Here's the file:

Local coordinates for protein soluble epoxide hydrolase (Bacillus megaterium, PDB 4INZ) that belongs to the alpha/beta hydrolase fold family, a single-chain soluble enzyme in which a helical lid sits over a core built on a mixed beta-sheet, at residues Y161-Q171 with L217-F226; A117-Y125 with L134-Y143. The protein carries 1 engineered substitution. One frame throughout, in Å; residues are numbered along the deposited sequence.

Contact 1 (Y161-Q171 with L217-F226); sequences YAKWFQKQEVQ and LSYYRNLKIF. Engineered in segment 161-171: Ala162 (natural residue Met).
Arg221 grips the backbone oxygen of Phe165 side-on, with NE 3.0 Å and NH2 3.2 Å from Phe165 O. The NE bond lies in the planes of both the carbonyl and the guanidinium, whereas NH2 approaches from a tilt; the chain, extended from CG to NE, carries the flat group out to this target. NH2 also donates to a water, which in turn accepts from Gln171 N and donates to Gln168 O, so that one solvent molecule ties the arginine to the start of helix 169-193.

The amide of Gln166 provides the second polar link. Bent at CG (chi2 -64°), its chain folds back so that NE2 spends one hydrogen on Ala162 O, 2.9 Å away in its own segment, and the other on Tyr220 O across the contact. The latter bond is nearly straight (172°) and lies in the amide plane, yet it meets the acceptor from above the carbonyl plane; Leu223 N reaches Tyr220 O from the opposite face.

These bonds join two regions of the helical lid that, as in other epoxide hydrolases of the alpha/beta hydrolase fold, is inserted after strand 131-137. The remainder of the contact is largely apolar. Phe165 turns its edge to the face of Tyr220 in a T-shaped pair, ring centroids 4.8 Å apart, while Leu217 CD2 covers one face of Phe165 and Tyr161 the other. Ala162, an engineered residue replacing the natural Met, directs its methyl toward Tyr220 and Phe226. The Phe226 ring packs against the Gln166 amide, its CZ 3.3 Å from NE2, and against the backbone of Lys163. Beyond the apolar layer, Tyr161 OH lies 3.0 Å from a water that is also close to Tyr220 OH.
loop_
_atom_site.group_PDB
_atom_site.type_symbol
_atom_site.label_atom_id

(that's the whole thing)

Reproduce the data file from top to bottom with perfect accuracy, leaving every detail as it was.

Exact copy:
Local coordinates for protein soluble epoxide hydrolase (Bacillus megaterium, PDB 4INZ) that belongs to the alpha/beta hydrolase fold family, a single-chain soluble enzyme in which a helical lid sits over a core built on a mixed beta-sheet, at residues Y161-Q171 with L217-F226; A117-Y125 with L134-Y143. The protein carries 1 engineered substitution. One frame throughout, in Å; residues are numbered along the deposited sequence.

Contact 1 (Y161-Q171 with L217-F226); sequences YAKWFQKQEVQ and LSYYRNLKIF. Engineered in segment 161-171: Ala162 (natural residue Met).
Arg221 grips the backbone oxygen of Phe165 side-on, with NE 3.0 Å and NH2 3.2 Å from Phe165 O. The NE bond lies in the planes of both the carbonyl and the guanidinium, whereas NH2 approaches from a tilt; the chain, extended from CG to NE, carries the flat group out to this target. NH2 also donates to a water, which in turn accepts from Gln171 N and donates to Gln168 O, so that one solvent molecule ties the arginine to the start of helix 169-193.

The amide of Gln166 provides the second polar link. Bent at CG (chi2 -64°), its chain folds back so that NE2 spends one hydrogen on Ala162 O, 2.9 Å away in its own segment, and the other on Tyr220 O across the contact. The latter bond is nearly straight (172°) and lies in the amide plane, yet it meets the acceptor from above the carbonyl plane; Leu223 N reaches Tyr220 O from the opposite face.

These bonds join two regions of the helical lid that, as in other epoxide hydrolases of the alpha/beta hydrolase fold, is inserted after strand 131-137. The remainder of the contact is largely apolar. Phe165 turns its edge to the face of Tyr220 in a T-shaped pair, ring centroids 4.8 Å apart, while Leu217 CD2 covers one face of Phe165 and Tyr161 the other. Ala162, an engineered residue replacing the natural Met, directs its methyl toward Tyr220 and Phe226. The Phe226 ring packs against the Gln166 amide, its CZ 3.3 Å from NE2, and against the backbone of Lys163. Beyond the apolar layer, Tyr161 OH lies 3.0 Å from a water that is also close to Tyr220 OH.
loop_
_atom_site.group_PDB
_atom_site.type_symbol
_atom_site.label_atom_id